Maybe Home Environment Isn’t To Blame

Research on pica in cats has found that the behavior does not appear to be the result of a suboptimal environment, early weaning or increased appetite. A report on the “Characterization of pica and chewing behaviors in privately owned cats: a case-control study,” published in the Journal of Feline Medicine and Surgery and based on research at the University of Montreal Veterinary Teaching Hospital, sought answers about pica via owner questionnaires.

Emphasis was placed on the item ingested, behavioral development, environment and general health. Owners of healthy cats not exhibiting pica were recruited as a control group.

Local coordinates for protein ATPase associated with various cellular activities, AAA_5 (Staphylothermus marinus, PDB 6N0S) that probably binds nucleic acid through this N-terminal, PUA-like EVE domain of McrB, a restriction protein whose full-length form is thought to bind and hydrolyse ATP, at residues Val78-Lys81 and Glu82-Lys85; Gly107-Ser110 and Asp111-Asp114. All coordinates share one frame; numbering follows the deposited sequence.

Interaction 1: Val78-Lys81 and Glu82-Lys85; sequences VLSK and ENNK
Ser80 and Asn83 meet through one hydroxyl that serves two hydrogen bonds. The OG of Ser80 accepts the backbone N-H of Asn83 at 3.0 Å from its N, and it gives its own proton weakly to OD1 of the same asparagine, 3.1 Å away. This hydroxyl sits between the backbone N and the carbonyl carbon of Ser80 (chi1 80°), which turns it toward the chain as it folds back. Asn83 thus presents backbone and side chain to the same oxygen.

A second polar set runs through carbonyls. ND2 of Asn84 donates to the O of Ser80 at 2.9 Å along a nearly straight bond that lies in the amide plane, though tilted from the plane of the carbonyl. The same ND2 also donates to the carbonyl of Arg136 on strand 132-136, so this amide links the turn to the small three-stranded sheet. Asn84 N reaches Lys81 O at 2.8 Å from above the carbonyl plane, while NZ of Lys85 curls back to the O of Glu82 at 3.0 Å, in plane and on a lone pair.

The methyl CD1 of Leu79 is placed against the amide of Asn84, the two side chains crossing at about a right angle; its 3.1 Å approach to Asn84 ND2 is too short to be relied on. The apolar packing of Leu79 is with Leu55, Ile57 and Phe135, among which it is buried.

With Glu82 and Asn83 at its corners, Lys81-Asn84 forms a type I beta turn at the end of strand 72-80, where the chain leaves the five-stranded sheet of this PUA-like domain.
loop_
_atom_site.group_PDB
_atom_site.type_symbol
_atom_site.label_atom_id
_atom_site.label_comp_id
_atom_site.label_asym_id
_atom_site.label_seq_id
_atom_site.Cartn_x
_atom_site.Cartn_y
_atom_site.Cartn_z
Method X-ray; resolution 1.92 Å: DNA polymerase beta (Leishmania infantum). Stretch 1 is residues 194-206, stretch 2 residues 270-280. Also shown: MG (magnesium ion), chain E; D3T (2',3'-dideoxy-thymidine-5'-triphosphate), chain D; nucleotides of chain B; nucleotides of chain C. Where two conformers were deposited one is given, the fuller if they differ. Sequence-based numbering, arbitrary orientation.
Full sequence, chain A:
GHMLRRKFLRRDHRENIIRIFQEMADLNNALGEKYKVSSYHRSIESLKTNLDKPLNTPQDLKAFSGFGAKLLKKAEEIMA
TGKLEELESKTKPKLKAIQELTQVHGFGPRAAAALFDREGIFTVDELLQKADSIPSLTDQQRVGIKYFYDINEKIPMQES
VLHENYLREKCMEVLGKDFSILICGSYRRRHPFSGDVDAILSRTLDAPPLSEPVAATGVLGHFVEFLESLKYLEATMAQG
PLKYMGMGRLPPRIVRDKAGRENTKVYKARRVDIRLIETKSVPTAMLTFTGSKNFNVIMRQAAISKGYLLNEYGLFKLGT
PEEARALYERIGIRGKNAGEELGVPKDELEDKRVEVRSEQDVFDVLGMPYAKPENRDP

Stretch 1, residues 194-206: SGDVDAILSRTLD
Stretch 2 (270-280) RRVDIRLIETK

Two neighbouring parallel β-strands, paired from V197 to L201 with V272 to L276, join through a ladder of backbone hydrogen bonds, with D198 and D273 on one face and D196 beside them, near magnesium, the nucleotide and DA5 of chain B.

The behavior was found to most commonly involve shoelaces or threads, followed by plastic, fabric, rubber, paper or cardboard, and wood. Some cats ingested specific items but only chewed others. A positive association was found between sucking fabric and ingesting it. The prevalence of self-sucking behavior was significantly higher in the pica group than the control group.

Cats with pica were less commonly fed ad libitum (having food available at all times), compared to cats in the control group. And cats with pica vomited significantly more often than control cats.